Golden Eye Snapper Milt in Rice Vinegar: Having mentioned the Golden Eye Snapper already my co-diners declined the milt course and having never tasted milt prior I decided to take the plunge; a quick burst of saline sweetness and then nothing – far more harmless than some would suggest and something I’d eat again though not something I’d actively seek out.
Sushi Course: Again offered my pick of the lot and again deferring to the chef who instructed me to lightly brush soy sauce on each bite all I again sat back and watched the knife work as each pristine piece of fish was presented over superlative rice – a succession of 8 different fishes that only ended when I asked Chef Yamazaki to stop for fear of seeming a glutton as I’d already outlasted my dining companions by at least three courses and a handful of nigiri.
Sake Steamed Live Prawn
Sea Conger Eel with dried Sansho
Uni with Coarse Japanese Sea Salt
Sakura Salt Ice: With the dessert menu presented I requested a tofu pudding dish but unwilling to let his recommendation for a rare seasonal special go unheeded Chef Yamazaki first set before me a small bowl of this lightly salted cherry blossom ice cream. Rich, light, savory moreso than sweet, and perfumed exactly like its namesake flower I can’t say this was the best textured ice cream I’ve ever tasted but all things being equal it was definitely one of the most unique; like the hamo and the milt I really have no standard to which I can compare.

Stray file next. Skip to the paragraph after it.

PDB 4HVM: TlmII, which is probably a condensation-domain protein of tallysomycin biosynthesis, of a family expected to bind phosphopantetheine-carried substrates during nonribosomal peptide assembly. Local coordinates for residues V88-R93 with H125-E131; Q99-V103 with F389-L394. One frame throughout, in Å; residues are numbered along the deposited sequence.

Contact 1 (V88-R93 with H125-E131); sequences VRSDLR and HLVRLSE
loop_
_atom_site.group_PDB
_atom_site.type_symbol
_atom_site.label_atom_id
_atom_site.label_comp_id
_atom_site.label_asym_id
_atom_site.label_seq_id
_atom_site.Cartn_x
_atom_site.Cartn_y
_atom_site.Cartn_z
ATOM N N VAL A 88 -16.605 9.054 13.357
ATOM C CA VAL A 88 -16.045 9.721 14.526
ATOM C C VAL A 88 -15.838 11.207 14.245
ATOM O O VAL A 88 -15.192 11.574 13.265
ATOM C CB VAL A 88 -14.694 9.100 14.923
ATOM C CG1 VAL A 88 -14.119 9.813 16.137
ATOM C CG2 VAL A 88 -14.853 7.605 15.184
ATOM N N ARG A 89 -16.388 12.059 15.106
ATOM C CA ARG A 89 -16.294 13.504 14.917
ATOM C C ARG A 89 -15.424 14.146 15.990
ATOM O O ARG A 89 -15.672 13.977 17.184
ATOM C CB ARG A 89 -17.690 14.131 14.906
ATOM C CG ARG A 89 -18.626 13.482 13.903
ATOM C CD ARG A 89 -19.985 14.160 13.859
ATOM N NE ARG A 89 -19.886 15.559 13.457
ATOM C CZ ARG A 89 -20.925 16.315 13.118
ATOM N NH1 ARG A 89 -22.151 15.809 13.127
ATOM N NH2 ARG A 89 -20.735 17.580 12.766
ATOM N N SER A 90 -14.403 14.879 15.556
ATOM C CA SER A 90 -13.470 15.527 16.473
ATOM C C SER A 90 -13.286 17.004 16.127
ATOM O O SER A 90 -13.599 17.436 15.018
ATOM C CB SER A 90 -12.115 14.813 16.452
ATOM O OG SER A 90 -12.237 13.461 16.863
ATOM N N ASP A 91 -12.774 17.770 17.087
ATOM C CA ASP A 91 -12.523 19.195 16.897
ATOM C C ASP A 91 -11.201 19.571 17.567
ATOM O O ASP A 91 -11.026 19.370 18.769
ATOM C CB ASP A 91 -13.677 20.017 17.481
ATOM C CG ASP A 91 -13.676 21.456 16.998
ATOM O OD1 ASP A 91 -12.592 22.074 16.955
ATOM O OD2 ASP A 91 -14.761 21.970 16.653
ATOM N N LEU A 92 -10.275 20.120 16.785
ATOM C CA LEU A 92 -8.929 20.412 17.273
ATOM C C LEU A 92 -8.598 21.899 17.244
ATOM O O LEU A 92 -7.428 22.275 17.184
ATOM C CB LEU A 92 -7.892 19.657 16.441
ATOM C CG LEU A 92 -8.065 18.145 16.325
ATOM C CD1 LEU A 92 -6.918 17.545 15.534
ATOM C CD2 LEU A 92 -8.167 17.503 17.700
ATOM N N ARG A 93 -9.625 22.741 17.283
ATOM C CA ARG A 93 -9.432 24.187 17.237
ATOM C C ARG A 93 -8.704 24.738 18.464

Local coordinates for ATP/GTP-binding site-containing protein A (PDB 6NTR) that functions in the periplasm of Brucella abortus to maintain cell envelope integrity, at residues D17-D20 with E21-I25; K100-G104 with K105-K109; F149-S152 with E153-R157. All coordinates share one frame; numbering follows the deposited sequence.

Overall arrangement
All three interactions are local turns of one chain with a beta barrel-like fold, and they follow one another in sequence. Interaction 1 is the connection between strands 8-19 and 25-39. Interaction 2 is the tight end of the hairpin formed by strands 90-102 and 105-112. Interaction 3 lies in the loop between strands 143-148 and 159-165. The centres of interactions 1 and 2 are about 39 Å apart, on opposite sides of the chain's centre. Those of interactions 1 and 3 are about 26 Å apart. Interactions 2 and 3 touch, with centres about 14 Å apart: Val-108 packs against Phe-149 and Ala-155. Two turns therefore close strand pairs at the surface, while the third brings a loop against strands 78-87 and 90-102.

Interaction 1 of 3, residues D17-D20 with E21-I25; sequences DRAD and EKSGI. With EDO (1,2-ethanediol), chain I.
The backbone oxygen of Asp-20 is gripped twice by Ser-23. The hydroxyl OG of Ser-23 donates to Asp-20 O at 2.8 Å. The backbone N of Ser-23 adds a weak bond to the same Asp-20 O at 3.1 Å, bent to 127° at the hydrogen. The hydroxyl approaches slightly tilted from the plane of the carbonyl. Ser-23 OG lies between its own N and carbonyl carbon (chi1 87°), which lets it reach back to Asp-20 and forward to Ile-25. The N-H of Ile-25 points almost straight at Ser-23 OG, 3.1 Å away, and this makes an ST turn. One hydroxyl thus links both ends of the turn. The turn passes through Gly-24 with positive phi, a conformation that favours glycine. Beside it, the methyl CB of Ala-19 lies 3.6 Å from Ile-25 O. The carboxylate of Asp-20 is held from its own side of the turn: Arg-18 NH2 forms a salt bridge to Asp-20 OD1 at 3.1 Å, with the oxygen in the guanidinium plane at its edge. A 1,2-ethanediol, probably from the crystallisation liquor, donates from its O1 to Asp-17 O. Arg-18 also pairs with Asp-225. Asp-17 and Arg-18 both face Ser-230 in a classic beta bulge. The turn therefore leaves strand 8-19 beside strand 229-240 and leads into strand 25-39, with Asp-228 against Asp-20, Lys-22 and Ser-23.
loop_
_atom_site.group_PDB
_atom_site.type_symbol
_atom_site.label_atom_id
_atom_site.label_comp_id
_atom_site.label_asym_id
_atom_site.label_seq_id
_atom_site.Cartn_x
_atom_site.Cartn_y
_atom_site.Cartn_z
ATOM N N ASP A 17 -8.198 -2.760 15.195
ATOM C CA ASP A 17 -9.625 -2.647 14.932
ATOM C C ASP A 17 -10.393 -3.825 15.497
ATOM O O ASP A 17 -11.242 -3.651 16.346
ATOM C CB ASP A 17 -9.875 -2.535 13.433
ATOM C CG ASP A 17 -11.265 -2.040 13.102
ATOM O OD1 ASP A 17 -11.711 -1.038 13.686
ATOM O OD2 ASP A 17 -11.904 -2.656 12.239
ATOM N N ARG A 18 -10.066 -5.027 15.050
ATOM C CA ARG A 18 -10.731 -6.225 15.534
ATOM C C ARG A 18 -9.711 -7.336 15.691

Soy Milk “Annin Tofu” – Vanilla Almond Infused Tofu Pudding with Goji Berry: Served with a soy infused dark caramel plus crunchy crushed almonds and a Goji berry this dessert was every bit as good as it reads and with flavors reminiscent of a salted caramel custard or budino I cannot think of a better sweet course I’ve had in a Japanese restaurant, each bite a slightly different balance of the ingredients and the goji berry intensely sour – like a reset button to the palate as I was instructed to enjoy it last.
Grape and Strawberry Gelatin Block: The last bite (or two) of the meal this lightly sweetened gelatin block with fresh fruits was a simple and refreshing finish to nearly 200 minute experience.
The Verdict: Entering the restaurant with no knowledge of the cost of the menu (it varies day by day) but some knowledge of the ingredient costs of the food I’d just enjoyed I anticipated a $200-300 bill to arrive at the end of the evening and as such my jaw nearly hit the counter when I saw a pre-tax/tip bill of $132 staring back at me – while certainly not an insubstantial amount a veritable steal given the quality of the food, face time with the chef, and overall experience. Without doubt the best sushi I have ever had and also one of the most educational dining experiences of my life I can only judge the night in the context of my limited experience but with that said Sushi Taro certainly did “blow me away” and I cannot fathom returning to DC without rushing back.